For decades, the Padma River has meandered, twisted, and weaved in different shapes through central Bangladesh. Each zigzag and turn tells a geologic story of the region, such as a large flooding event or the opening of a nearby dam. These events can lead to intense erosion along the banks of the river, displacing farms, homes, and even lives. Every year, hundreds (sometimes thousands) of hectares of land erode and fall into the Padma River. Since 1967, more than 66,000 hectares (256 square miles) have been lost—roughly the area of Chicago.
Satellite imagery shows how the river has been transforming in shape, size, and location from 1988 to 2018. The images above were acquired by the Thematic Mapper on Landsat 5 (1988) and the Operational Land Imager on Landsat 8 (2018). All images were acquired in January and February, during the dry season.
The animation below shows 14 false-color images of the Padma river between 1988 and 2018 taken by the Landsat 5 and 8 satellites. All of the images include a combination of shortwave infrared, near infrared, and visible light to highlight differences between land and water. (View all 14 images in natural-color by clicking here.)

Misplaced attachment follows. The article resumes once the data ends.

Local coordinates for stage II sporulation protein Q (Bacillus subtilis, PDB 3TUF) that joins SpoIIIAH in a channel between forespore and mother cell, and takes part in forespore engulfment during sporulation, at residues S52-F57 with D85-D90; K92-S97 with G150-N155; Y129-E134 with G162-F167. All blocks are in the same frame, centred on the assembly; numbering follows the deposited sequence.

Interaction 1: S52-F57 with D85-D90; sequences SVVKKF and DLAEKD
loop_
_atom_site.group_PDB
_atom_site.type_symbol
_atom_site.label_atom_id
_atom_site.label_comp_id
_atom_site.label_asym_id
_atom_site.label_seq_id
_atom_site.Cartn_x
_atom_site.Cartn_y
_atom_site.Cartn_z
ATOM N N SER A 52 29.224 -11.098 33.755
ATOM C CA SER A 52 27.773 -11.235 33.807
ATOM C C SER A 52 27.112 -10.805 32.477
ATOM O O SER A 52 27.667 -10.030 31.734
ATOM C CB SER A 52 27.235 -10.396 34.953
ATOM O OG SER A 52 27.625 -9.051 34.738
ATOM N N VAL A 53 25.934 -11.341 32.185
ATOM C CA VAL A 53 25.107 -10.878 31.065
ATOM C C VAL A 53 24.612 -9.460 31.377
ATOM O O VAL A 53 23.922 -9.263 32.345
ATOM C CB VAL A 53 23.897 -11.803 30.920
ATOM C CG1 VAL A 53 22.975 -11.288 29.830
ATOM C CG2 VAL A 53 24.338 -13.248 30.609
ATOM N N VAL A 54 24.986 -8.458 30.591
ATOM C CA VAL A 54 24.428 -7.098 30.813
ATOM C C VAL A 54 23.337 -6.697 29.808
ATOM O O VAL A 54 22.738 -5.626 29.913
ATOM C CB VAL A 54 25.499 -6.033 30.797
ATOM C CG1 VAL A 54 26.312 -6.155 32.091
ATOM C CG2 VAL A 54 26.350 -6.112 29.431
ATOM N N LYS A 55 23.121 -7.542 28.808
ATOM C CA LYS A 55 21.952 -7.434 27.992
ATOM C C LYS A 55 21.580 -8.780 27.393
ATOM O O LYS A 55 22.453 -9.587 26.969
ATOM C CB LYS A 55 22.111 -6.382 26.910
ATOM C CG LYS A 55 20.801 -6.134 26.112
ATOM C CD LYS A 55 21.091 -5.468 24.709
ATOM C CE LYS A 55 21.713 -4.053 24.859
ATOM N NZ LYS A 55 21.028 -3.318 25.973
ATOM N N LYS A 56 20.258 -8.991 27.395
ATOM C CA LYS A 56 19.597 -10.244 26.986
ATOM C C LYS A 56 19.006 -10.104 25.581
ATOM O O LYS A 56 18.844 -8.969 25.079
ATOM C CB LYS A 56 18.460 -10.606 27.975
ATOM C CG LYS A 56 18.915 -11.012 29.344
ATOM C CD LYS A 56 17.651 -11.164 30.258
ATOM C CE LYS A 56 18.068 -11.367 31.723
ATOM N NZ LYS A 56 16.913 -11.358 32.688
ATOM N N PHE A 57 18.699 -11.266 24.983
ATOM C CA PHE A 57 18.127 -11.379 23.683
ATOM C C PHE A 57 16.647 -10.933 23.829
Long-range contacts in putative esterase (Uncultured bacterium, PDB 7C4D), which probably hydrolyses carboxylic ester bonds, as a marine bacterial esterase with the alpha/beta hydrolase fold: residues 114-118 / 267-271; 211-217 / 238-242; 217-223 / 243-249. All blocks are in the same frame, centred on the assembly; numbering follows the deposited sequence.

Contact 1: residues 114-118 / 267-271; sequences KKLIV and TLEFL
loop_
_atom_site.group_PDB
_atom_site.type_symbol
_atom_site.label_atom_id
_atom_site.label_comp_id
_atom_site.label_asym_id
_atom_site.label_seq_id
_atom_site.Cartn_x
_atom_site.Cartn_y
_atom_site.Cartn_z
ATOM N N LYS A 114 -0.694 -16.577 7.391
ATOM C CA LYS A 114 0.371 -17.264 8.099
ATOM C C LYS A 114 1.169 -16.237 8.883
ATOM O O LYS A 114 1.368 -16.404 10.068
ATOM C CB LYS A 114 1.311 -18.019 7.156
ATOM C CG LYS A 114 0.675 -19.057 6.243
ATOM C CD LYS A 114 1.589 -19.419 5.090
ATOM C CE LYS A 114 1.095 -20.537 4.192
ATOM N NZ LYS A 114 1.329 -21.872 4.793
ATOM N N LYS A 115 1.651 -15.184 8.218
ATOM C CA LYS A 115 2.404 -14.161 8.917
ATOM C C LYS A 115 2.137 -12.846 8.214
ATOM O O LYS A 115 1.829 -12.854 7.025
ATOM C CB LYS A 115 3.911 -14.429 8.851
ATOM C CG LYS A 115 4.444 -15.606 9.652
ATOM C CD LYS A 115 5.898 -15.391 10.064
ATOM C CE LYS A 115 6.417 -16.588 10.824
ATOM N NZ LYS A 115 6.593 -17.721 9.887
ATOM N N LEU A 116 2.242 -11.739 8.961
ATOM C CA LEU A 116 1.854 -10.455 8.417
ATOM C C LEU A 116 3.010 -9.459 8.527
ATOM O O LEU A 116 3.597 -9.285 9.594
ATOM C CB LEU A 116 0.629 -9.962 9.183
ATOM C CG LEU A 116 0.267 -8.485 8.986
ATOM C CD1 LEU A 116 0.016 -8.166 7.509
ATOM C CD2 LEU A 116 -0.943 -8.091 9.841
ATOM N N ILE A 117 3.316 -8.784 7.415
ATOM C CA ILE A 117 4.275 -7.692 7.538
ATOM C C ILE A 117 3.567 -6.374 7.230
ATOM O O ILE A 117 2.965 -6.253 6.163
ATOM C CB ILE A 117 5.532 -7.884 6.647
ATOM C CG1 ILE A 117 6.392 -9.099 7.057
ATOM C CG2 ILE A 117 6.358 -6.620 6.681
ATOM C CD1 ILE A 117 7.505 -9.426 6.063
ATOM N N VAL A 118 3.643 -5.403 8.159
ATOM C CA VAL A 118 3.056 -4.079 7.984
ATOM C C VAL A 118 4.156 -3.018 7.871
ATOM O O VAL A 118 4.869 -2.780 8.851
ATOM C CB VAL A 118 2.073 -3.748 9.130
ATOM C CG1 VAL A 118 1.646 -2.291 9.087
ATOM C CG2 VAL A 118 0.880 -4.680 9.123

The upper section of the Padma—the Harirampur region— has experienced the most erosion and shows the most notable changes. The river has become wider at this section by eroding along both banks, although most activity occurred on the left bank. Using topographic, aerial, and satellite imagery, scientists found that the left bank shifted 12 kilometers towards the north from 1860 to 2009 and developed a meandering bend. The river left a scar where the water once flowed, as you can see in the 2018 image.
In general, bank erosion is greatest on the outside of the river bends, where several processes can influence the land deterioration: changes in river flow, land masses moving downslope, and vegetation wearing away where the river meets the land. The middle sections of the Padma River tend to experience low rates of erosion.
Erosion rates vary over time with the magnitude of the flood flow and the type of bank material. In 1998, a large flood rose over these banks, exacerbated by the opening of the Farakka barrage (dam) in India. The Padma also has a large sand-bed, which is easily erodible. From 1998-1999, the erosion rate peaked at 3,120 hectares (12 square miles) per year.
In recent years, Padma’s erosion rates has decreased. It has slowed as the meandering bends disappeared due to sedimentation and chute cutoff—when the water flows across the land instead of following the curve of the river.
View more imagery and read more about the decadal changes of the Padma River by clicking here.
NASA Earth Observatory images by Joshua Stevens, using Landsat data from the U.S. Geological Survey. Story by Kasha Patel.